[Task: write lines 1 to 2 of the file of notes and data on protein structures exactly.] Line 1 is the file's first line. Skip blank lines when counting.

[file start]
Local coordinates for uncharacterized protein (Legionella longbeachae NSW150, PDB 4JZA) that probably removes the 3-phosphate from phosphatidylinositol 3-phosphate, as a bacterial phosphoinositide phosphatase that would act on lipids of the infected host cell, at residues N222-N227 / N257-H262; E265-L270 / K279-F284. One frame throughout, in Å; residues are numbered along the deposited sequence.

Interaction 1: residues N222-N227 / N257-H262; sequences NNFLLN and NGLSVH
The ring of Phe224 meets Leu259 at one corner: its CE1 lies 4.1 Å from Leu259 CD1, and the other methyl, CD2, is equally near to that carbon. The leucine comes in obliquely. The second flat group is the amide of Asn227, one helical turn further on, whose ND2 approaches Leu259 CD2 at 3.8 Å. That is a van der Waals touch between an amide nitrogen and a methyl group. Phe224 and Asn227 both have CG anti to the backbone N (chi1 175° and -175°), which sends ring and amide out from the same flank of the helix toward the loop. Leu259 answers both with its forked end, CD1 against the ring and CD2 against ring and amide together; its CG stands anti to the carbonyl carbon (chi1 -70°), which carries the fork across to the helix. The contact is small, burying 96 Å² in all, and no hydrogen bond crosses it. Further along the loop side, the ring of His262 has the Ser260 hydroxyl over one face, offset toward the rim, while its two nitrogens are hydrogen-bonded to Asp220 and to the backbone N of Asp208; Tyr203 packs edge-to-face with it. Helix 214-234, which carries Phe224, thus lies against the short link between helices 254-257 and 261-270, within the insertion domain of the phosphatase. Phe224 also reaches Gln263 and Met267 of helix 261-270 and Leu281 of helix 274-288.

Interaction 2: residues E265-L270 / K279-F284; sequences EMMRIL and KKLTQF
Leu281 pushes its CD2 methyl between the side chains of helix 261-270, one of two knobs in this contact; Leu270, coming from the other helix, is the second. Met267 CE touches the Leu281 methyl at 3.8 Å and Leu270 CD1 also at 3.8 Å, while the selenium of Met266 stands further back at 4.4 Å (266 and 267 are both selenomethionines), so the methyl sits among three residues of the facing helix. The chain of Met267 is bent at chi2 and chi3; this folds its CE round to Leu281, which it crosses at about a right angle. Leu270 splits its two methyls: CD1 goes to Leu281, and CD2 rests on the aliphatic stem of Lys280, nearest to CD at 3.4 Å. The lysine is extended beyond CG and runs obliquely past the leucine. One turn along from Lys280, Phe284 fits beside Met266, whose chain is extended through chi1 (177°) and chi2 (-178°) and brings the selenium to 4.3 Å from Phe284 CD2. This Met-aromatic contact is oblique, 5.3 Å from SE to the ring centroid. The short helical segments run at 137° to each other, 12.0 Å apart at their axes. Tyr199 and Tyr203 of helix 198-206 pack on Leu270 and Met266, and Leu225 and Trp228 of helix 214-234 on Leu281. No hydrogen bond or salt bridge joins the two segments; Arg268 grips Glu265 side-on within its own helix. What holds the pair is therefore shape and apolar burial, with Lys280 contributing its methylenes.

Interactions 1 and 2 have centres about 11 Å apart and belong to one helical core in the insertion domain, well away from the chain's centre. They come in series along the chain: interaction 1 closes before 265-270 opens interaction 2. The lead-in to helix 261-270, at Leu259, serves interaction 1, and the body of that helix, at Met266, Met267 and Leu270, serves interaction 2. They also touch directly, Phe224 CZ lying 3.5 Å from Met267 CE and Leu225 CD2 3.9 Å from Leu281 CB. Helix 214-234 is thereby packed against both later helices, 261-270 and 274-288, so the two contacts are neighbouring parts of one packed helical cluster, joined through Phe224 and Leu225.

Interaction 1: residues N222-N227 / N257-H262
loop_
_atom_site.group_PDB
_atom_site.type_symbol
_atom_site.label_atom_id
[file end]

Local coordinates for uncharacterized protein (Legionella longbeachae NSW150, PDB 4JZA) that probably removes the 3-phosphate from phosphatidylinositol 3-phosphate, as a bacterial phosphoinositide phosphatase that would act on lipids of the infected host cell, at residues N222-N227 / N257-H262; E265-L270 / K279-F284. One frame throughout, in Å; residues are numbered along the deposited sequence.

Interaction 1: residues N222-N227 / N257-H262; sequences NNFLLN and NGLSVH